The American political elite tell us we are addicted to oil. Whether it’s from former President George W. Bush or the present administration, Americans for years have been admonished to break the oil habit and use alternative fuels that meet Washington’s approval.
An online dictionary defines “addiction” as “the state of being enslaved to a habit or practice or to something that is psychologically or physically habit-forming, as narcotics, to such an extent that its cessation causes severe trauma.”
Many commentators see oil usage in our economy in the same manner. Jim Wallis, who runs the leftist religious site Sojourners, writes:
[O]ur oil addiction is making things not work. The list of consequences is long — from critical climate changes, to the loss of jobs, to supplying money for terrorists, to sacrificing the lives of our young people in wars over oil, to watching an oil spill that nobody seems to know how to stop pour hundreds of thousands of gallons each day into the Gulf of Mexico.
At a deep level, what’s not working in the U.S. is our lifestyle — particularly the consumerist energy habits we showcase to the rest of the world. Moving toward a “clean energy economy” will require more than just a re-wiring of the energy grid; it will also take a re-wiring of ourselves — a conversion, really, of our habits of the heart. We must adjust our expectations, demands, and values.
Are we addicted to oil, or is oil a vital resource that helps advance civilization? I believe it is the latter. Furthermore, is “addiction” an appropriate way to describe the use of petroleum-based products?
It is one thing to engage in such rhetoric, but another to examine Wallis’s message: It is immoral to use petroleum-based fuels and other products. Furthermore, his “solution” of expanded State power to force us to use alternative energy forms provides a sort of “salvation” for all of us.
Much of the harm Wallis claims results from using oil (his publication Sojourners also devotes part of the current issue to the “evils” of coal) is speculative. However, I don’t believe it is a given that oil use is “changing the climate” (and always for the worse, according to Wallis), nor does he explain just how oil use leads to a “loss of jobs.” He just makes the statement, and we are supposed to accept it at face value.
However, we do know that rising standards of living also lead to longer life spans and a higher quality of life. Wallis is forever going on about poverty in the Third World (for which he blames Americans, of course), yet we forget that before entrepreneurs harnessed the power of oil and coal, Americans and Europeans were very poor.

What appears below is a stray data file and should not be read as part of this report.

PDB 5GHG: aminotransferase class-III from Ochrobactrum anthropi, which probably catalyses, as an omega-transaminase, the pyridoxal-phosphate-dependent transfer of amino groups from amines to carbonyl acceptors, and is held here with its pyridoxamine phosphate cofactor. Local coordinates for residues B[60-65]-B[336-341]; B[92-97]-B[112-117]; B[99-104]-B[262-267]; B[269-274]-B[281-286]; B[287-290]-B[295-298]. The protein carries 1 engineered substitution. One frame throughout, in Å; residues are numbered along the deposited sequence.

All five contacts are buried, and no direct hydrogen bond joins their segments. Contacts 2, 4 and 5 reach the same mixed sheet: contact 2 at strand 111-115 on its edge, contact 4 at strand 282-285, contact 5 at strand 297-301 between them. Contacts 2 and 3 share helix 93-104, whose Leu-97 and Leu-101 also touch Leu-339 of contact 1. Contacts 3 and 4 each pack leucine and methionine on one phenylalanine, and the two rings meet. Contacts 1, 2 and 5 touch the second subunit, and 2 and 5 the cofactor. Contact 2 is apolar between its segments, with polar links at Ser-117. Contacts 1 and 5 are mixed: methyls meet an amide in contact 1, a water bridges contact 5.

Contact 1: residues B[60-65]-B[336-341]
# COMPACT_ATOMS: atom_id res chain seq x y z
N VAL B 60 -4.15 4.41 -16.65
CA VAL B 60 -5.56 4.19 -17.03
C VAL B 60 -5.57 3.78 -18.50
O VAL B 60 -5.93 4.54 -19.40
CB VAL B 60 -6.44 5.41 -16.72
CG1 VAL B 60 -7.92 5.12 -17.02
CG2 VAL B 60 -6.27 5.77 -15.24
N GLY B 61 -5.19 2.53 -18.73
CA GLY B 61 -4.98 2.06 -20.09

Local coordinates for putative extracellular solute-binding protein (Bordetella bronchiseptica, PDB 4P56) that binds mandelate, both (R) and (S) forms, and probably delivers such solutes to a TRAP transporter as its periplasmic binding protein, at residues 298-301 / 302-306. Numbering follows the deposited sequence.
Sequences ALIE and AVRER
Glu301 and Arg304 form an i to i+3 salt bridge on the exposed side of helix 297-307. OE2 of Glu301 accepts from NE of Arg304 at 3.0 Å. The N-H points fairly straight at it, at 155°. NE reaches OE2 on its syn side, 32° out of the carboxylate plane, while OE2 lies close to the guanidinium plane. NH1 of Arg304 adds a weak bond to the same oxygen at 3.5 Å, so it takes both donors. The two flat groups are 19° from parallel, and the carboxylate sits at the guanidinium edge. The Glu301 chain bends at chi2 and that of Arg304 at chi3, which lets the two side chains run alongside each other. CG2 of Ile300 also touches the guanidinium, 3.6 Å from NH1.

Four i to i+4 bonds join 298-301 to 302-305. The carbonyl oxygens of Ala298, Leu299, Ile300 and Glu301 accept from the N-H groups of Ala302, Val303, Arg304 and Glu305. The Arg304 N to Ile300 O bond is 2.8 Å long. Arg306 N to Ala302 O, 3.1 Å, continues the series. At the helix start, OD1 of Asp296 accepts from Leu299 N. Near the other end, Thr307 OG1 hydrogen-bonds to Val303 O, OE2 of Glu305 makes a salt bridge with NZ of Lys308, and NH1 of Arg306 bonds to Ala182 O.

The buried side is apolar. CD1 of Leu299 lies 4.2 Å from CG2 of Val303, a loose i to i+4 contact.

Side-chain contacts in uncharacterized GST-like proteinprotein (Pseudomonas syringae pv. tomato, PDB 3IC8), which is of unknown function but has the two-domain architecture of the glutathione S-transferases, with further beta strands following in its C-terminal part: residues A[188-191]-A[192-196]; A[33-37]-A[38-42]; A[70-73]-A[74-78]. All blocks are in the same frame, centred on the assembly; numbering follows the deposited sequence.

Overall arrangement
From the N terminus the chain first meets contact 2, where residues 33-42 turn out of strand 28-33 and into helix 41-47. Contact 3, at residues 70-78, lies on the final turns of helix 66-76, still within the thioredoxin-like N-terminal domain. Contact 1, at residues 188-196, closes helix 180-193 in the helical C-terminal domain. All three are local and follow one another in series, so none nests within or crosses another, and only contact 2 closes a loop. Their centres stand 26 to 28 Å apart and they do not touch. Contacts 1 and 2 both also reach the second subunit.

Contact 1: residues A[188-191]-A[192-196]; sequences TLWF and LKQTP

Entrepreneurs found ways to use these resources to create products that consumers willingly purchased. From the advent of kerosene, which allowed ordinary people to have artificial light in their homes, to the development of the internal combustion engine, which helped provide the means of large-scale transportation, oil- and coal-based fuels have changed the lives of individuals.
Unfortunately, the same people who decry poverty elsewhere want the government to make us poorer. Yes, there are some side-effects to extracting and using these fuels, but consumers have made it clear they want to continue using them and are willing to pay for their continued production, for they do not want to be forced into lifestyles they find undesirable.
Markets themselves are neither moral nor immoral. Rather, they reflect our own choices and priorities. One can claim, for example, that we are addicted to food and make the same set of arguments that critics make against oil. Moreover, alternative forms of energy also have their own problems. For example, the “food for fuels” movement drives up the cost of food, which means poor people go hungry.
The critics cannot have it both ways. If they wish to reduce poverty, then oil and coal are an important part of that equation. If they want everyone to be poorer, then they have to admit that poverty has consequences.